These efforts on the humanitarian and economic fronts need to be complemented on the political side. For once, the five permanent members of the Security Council would seem to have a common interest in minimising the negative consequences of the Taliban take-over. Civil society leaders around the world need to insist that their governments shape up and recognise the importance of engaging with the new administration in Kabul, to ensure that the humanitarian and economic emergencies facing the peoples of Afghanistan and their neighbours are addressed.
While these efforts are going on, every avenue must be explored that will help Afghans to retain the advantages in education and human rights that they accrued in several parts of the country over the past 20 years. This community effort will have many components. One of them, where international NGOs are negotiating arrangements with the new local authorities in different parts of the country to allow their female staff to work, as a pre-condition for resuming their operations, is already showing some signs of success. These international NGOs can also provide employment opportunities in their humanitarian aid programmes for qualified women whose jobs in other sectors have come to an end. This can be part of a comprehensive effort to encourage Afghans with the technical capacities that the country requires, to remain, offer their skills, and thereby limit the worst impact of a ‘brain drain’.
While there is a lively debate outside Afghanistan about the wisdom of ‘engaging’ with the Taliban, failure to do so at least in relation to urgent humanitarian needs will inevitably lead to even more suffering and needless deaths during a harsh winter. The humanitarian community has considerable experience in negotiating with the Taliban. They can put this experience to good use.
On 31 August, UAI and the University of Edinburgh collaborated on an all-woman panel discussion entitled ‘What Next for Afghanistan: Evolving implications for safety, gender equality and urgent humanitarian action.’ The purpose of this event was to open and broaden a discussion on this fast-moving crisis and facilitate a more nuanced understanding of the situation in Afghanistan and to highlight the dangers of knee-jerk reactions that portend harm for Afghans.
All three female panellists, Sippi Azarbaijani-Moghaddam, Aunohita Mujumbar and Norah Niland have worked in, and on, Afghanistan for a total of 40+ years; their presentations contributed to a useful and energetic discussion on current and potential realities facing Afghans in and outside the country. All underlined the importance of not diluting engagement with Afghan civil society actors nor treating the country as a pariah state as this would be greatly detrimental and add to the 50% of the population that is already at-risk and in need of humanitarian action for survival.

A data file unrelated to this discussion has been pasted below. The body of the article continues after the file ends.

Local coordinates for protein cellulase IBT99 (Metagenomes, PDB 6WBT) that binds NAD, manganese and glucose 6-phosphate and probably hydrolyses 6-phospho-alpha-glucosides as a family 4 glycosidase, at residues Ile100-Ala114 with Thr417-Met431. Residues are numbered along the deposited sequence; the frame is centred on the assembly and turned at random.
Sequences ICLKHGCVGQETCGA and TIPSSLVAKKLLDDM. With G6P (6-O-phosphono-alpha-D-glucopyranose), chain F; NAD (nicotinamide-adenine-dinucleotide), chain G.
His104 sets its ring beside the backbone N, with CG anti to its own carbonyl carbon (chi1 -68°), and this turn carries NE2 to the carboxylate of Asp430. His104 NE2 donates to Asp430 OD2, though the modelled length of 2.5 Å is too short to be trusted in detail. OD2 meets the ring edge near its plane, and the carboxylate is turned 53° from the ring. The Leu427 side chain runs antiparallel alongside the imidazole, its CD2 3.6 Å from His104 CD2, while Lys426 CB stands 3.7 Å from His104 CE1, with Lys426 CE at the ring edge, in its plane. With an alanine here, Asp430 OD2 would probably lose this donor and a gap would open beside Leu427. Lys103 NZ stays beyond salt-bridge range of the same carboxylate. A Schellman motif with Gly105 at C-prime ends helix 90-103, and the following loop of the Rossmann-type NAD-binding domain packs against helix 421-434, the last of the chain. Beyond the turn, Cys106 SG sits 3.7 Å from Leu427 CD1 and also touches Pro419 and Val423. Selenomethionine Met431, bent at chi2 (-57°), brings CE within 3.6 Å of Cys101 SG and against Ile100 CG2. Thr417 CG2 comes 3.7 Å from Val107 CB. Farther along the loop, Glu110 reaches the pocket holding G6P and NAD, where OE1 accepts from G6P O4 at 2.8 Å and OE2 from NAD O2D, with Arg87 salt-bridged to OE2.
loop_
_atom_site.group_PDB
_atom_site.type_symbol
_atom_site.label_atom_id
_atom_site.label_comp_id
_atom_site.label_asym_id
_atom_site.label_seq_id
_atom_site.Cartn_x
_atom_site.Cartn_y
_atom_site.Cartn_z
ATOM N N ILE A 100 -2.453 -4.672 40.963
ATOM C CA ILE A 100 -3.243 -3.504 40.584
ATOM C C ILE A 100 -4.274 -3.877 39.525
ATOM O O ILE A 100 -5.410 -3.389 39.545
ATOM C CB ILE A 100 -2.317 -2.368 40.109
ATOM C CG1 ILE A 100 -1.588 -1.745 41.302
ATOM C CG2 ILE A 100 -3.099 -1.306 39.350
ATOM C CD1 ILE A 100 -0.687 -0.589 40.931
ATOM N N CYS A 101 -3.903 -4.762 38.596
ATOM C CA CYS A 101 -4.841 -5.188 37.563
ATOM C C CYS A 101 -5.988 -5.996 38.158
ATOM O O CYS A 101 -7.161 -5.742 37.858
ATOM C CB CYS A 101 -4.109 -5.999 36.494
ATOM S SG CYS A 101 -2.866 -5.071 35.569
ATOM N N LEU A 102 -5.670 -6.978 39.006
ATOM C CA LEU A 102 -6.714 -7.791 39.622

At UAI, we believe that we have two important assets: one is the combined experience of our senior members of humanitarian work in countries like Afghanistan during the past three decades, while the other is the skills and commitment of younger members determined to spread the word about atrocities being perpetrated against civilians in conflict and against refugees. They recognise the need for immediate action to prevent a humanitarian catastrophe in Afghanistan during the coming winter. An example of how these new skills can be put to good effect is in the Infographic that can be viewed below.
Designed by Kaitlin Kaye of Edinburgh University, with help from Andrea Vejtorp-Birch of Dundee University, this graphic charts the rapid advances of the Taliban in June, July, and August, reminds us of the considerable humanitarian needs identified before the Taliban victory for Afghans remaining in the country, and shows how these needs are expanding dangerously, as the country confronts the closure of banks, the freezing of assets held abroad, and the loss of thousands of jobs.
Use the link below to access ‘What is Going on In: Afghanistan’
And finally, we urge you to read one of the most remarkable pieces of recent reporting from Afghanistan. In “The other Afghan Women”, published in The New Yorker on 13 September 2021, Anand Gopal presents interviews with Afghan women from villages in Helmand province, recounting the extraordinary and heart-rending accounts of loss, fear, and resilience in the face of 40 years of ever-present war.
Can we imagine what life has been like for Shakira and her friends?